With its first aircraft fully retrofit and ready to fly, Northern Pacific Airways is on the hunt for a destination market. The company is touring islands in the Pacific, hoping to find the right partners with which the service can take off.
The routing took the plane from Ontario, California to Maui, Hawaii. After a quick overnight rest the plane continued to Saipan, Northern Marianas Islands, where it spent three days. While in the islands the company met with potential US, Pan Pacific, and other Asian partners. Finally, the aircraft continued to Anchorage to wrap up the delivery trip.
This first flight is a major milestone for Northern Pacific Airways as it heads toward service launch. Northern Pacific Airways will bring the world closer to the Alaskan traditions of freedom, friendship, and exploration with a cost-effective option.– Rob McKinney, CEO of Northern Pacific Airways
The Pacific island option comes as Northern Pacific continues to search for the best market in which to launch service. Its plans to fly to Japan and Korea were waylaid by the restricted access to Russian airspace as part of sanctions associated with the invasion of Ukraine. The carrier also is working to gain access to serve Mexico, with the US Department of Transportation granting Exemption Authority earlier this year. The carrier must still receive Certificate Authority to launch the operations. But the Pacific islands are the new primary target for the airline.
Saipan is right at the edge of the published range for the 757-200; the trip to Anchorage took 8 hours and 30 minutes in the air. But Saipan’s connectivity to the rest of the world is very, very limited. Adding a new operator could prove a win for the carrier and the islands alike. And, with the right partners to help sell the operations, Northern Pacific could help enable a tourism boost for the islands.
Historically the Northern Marianas Islands saw some inbound tourism traffic from China. While the zero-Covid policy there makes that rebound unlikely in the near future, there is potential to market the islands to Japan and Korea as an alternative to Guam or Hawaii. And the flights are well within the range of a 757-200.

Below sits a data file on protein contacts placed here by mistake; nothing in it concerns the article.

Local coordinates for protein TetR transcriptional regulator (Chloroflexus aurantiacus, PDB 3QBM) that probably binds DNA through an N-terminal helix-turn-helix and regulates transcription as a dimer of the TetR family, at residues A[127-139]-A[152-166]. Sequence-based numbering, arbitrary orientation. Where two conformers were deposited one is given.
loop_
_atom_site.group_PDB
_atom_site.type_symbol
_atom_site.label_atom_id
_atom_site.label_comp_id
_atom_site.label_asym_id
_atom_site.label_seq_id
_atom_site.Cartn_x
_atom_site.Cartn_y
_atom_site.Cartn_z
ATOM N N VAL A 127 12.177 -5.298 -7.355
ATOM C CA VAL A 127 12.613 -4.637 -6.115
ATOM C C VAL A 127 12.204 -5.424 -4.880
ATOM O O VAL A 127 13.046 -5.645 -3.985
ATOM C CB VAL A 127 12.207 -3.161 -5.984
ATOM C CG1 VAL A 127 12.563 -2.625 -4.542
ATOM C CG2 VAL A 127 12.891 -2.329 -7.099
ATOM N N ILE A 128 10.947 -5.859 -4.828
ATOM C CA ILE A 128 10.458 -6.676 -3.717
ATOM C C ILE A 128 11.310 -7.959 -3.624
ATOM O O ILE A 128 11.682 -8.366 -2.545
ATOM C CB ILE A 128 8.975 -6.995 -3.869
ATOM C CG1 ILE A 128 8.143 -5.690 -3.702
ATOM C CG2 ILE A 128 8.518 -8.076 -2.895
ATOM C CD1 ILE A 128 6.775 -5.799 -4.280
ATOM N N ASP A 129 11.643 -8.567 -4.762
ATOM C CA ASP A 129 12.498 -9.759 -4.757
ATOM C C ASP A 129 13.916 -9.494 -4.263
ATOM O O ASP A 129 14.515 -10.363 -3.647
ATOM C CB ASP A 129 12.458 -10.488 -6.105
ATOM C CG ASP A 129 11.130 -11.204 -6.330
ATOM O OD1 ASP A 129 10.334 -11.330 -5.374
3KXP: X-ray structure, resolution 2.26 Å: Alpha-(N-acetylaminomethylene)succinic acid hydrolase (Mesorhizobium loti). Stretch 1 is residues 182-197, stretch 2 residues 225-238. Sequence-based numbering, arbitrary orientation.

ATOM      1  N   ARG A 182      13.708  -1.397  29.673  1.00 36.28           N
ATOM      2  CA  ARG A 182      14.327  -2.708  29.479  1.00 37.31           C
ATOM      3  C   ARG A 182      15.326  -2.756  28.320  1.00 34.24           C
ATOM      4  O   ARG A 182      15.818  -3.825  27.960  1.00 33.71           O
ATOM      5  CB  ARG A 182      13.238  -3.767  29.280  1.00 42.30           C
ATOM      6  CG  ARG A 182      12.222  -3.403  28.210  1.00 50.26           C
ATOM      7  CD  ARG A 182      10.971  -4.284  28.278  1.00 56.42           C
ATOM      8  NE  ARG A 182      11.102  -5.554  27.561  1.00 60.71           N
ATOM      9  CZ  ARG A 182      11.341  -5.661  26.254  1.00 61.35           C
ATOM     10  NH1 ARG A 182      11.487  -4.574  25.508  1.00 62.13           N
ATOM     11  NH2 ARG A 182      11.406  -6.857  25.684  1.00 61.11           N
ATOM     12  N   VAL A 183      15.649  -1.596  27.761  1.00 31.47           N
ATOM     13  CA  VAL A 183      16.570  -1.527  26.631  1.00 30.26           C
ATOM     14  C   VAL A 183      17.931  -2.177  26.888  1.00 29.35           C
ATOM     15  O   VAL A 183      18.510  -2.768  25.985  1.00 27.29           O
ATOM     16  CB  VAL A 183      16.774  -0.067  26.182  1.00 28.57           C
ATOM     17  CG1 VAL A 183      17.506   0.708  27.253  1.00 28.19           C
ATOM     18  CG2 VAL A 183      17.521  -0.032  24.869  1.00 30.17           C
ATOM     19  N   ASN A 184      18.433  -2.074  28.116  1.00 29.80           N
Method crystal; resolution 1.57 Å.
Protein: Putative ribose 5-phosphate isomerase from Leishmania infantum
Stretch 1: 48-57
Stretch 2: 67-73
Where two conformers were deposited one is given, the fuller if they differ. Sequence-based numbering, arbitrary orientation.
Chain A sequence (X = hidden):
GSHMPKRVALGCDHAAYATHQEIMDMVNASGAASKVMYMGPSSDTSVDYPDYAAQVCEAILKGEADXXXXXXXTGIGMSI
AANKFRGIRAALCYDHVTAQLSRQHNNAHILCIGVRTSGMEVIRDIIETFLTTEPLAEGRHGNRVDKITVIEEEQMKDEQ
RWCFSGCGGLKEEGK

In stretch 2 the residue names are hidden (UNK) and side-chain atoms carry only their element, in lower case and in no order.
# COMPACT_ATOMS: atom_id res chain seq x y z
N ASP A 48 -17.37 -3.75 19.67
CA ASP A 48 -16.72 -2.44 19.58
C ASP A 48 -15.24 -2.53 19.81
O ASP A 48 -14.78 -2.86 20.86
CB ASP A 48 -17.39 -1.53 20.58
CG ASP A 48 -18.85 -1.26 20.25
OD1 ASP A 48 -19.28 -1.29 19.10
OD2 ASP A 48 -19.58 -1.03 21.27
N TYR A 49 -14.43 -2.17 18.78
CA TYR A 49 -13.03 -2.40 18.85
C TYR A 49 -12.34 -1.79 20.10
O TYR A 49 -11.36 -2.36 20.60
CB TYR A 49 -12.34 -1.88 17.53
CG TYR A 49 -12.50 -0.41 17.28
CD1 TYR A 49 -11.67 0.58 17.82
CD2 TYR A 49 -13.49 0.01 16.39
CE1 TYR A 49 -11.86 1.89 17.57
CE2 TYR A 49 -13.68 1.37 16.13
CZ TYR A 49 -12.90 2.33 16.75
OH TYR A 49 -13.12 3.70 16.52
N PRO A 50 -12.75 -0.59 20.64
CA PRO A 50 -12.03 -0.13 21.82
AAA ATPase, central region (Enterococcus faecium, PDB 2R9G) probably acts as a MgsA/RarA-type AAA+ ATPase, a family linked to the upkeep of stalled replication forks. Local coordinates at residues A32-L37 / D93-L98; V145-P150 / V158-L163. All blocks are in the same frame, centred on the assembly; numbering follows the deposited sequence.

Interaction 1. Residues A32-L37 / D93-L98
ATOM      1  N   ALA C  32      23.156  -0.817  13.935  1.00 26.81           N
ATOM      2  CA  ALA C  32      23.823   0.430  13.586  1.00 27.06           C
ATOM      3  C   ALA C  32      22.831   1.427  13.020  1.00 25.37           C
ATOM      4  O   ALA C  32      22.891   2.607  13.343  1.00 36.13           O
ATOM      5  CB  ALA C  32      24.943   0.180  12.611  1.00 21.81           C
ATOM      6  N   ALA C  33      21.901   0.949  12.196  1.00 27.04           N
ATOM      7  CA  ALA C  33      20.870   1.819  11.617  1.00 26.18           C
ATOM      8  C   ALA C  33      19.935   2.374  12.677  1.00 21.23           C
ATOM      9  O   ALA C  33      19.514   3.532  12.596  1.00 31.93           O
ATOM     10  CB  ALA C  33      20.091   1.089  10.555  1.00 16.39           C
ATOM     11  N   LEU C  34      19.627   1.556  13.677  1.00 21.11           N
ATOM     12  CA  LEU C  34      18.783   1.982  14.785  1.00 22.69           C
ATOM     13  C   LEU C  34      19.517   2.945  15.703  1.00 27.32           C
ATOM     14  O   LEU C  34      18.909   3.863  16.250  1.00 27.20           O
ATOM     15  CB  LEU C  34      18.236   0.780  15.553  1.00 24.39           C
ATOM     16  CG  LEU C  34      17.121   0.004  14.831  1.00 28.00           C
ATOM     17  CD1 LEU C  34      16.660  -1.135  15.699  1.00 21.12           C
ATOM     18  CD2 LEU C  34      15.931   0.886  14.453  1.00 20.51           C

Whether demand exists for routing between Saipan and the mainland via Anchorage is less clear, though that was the original business plan for the Northern Pacific operation. But that plan depended on multiple destinations on each side of the hub. With just Saipan as a market the onward feed from multiple mainland markets would be very challenging.
The Saipan plan also presents a major technical challenge for Northern Pacific: ETOPS. Gaining certification to operate longer overwater trips is no easy feat. The company initially planned to skip that certification, operating to Japan and Korea with enough diversion points along the Alaskan and Russian coast lines, building experience towards ETOPS authorization. Saipan cannot be operated – either from Anchorage or Eastern Asia – without ETOPS.
One option to address that was to wet lease planes from Iceland. Those would come with the crew and certification to operate the longer overwater routes. This would include launching the Japan or Korea routes without access to Russian airspace. Whether that plan moves forward, however, would depend on which markets the carrier ultimately picks to connect. A company spokesperson confirmed that the wet-lease option is an “evolving” situation, suggesting launch plans remain in flux.
Ultimately, Northern Pacific sees local tour operators as a key to building the operation. That was the case back when Korea and Japan were the target markets and remains so in Saipan. Whether any markets can be developed, however, given the geopolitical climate and the ETOPS challenges, remains to be seen.
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